Centre for Free Expression Virtual Forum Series
Who won the debate? It depends on who’s measuring and how they measure it. IJV Canada immediately declared victory, claiming that CIJA was unable to refute their argument that the definition is designed to chill criticism of Israel. Bernie Farber’s assessment was that the vast majority of Jews worldwide have embraced the definition and therefore “we must all show increased care not to allow the criticisms of those who reject the wording to bear fruit.”
Meanwhile, on the CIJA website, the debate appears to have been deep sixed – nary a mention although Richard Marceau did tweet a link for his followers.
Independent Jewish Voices Canada must be very encouraged. For many years after its founding 12 years ago, IJV Canada was ignored or marginalized by the major Jewish organizations like CIJA as “irrelevant”.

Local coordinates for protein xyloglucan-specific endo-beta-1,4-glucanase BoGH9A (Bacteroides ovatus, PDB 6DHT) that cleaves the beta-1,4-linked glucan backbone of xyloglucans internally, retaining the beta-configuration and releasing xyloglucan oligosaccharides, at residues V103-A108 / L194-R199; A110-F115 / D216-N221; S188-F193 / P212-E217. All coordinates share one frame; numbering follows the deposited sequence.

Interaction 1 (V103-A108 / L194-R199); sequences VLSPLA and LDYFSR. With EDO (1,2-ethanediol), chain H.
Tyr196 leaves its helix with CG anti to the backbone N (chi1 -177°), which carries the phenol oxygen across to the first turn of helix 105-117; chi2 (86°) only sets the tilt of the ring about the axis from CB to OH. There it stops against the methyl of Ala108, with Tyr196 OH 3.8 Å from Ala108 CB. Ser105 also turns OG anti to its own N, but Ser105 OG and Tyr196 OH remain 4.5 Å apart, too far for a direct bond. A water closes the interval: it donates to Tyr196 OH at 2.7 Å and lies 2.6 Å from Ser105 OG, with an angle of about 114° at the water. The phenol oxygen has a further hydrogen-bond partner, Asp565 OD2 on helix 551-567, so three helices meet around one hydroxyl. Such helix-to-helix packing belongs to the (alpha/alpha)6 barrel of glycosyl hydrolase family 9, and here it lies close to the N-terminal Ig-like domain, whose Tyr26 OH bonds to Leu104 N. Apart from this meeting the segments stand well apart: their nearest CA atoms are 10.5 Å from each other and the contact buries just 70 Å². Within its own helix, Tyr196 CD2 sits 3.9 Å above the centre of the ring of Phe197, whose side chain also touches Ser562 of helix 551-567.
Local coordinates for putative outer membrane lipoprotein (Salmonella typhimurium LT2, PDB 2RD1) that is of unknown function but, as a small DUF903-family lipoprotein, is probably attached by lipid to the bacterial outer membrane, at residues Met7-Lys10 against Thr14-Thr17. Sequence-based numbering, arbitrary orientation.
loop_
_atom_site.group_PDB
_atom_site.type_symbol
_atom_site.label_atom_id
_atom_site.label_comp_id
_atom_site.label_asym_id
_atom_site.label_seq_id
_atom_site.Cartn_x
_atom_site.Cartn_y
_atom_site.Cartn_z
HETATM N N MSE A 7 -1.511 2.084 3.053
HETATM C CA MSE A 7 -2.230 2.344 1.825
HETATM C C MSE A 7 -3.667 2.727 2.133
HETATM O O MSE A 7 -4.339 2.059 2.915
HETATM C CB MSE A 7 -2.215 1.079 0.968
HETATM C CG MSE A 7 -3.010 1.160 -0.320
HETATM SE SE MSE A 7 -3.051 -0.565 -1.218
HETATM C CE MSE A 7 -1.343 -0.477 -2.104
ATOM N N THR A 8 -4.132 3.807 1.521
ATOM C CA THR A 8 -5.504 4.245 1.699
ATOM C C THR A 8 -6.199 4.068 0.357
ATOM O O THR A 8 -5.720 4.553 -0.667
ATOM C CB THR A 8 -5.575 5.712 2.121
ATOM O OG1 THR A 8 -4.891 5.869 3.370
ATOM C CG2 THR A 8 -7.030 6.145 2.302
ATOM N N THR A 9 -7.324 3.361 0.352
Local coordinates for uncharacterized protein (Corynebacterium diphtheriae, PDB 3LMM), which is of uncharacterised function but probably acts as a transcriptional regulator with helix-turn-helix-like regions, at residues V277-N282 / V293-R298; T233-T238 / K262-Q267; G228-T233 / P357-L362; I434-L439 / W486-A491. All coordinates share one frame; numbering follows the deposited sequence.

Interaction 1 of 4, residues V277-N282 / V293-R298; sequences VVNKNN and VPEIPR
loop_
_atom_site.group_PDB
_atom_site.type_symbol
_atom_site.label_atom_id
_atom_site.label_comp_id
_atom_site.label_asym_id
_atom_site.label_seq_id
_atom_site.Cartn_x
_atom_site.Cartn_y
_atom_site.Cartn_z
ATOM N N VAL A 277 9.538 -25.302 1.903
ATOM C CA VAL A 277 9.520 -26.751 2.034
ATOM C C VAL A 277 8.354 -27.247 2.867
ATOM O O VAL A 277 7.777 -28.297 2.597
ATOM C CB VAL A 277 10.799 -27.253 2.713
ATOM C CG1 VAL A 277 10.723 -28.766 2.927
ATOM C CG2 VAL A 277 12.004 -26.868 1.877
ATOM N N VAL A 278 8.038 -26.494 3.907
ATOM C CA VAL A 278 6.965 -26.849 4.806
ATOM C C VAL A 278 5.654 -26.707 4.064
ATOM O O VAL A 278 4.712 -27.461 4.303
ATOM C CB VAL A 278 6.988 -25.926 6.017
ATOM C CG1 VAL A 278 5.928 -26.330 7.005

However, good ideas often start off as fringe ideas. Black Lives Matter, #Metoo, and Truth and Reconciliation with Canada’s indigenous communities were also fringe ideas only a few years ago.
IJV (Canada) is still very small compared to CIJA. But the ideas it is espousing it is emerging from the fringe. “From little acorns mighty oaks do grow.”
Canada Talks Israel Palestine (CTIP) is the weekly newsletter of Peter Larson, Chair of the Ottawa Forum on Israel/Palestine (OFIP). It aims to promote a serious discussion in Canada about the complicated and emotional Israel/Palestine issue with a focus on the truth, clear analysis and human rights for all. Readers who have a different point of view are invited to make comment.
Want to learn more about what we do? Go to http://www.ottawaforumip.org.